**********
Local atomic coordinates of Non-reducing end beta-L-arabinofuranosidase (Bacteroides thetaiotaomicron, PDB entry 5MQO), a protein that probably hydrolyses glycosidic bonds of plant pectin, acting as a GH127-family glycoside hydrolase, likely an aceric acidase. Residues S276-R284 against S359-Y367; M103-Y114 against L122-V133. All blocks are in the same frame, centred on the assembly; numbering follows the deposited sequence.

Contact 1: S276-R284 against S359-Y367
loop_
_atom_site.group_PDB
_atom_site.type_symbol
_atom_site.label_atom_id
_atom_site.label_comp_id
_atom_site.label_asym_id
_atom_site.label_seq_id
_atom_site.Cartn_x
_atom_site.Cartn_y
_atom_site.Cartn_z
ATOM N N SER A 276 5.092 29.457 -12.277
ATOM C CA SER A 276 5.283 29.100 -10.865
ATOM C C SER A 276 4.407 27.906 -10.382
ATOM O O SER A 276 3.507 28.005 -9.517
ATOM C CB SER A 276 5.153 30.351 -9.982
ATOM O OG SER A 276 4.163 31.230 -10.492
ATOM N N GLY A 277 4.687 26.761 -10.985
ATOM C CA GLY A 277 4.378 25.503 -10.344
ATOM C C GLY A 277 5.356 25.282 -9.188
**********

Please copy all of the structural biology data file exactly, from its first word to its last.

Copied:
Local atomic coordinates of Non-reducing end beta-L-arabinofuranosidase (Bacteroides thetaiotaomicron, PDB entry 5MQO), a protein that probably hydrolyses glycosidic bonds of plant pectin, acting as a GH127-family glycoside hydrolase, likely an aceric acidase. Residues S276-R284 against S359-Y367; M103-Y114 against L122-V133. All blocks are in the same frame, centred on the assembly; numbering follows the deposited sequence.

Contact 1: S276-R284 against S359-Y367
loop_
_atom_site.group_PDB
_atom_site.type_symbol
_atom_site.label_atom_id
_atom_site.label_comp_id
_atom_site.label_asym_id
_atom_site.label_seq_id
_atom_site.Cartn_x
_atom_site.Cartn_y
_atom_site.Cartn_z
ATOM N N SER A 276 5.092 29.457 -12.277
ATOM C CA SER A 276 5.283 29.100 -10.865
ATOM C C SER A 276 4.407 27.906 -10.382
ATOM O O SER A 276 3.507 28.005 -9.517
ATOM C CB SER A 276 5.153 30.351 -9.982
ATOM O OG SER A 276 4.163 31.230 -10.492
ATOM N N GLY A 277 4.687 26.761 -10.985
ATOM C CA GLY A 277 4.378 25.503 -10.344
ATOM C C GLY A 277 5.356 25.282 -9.188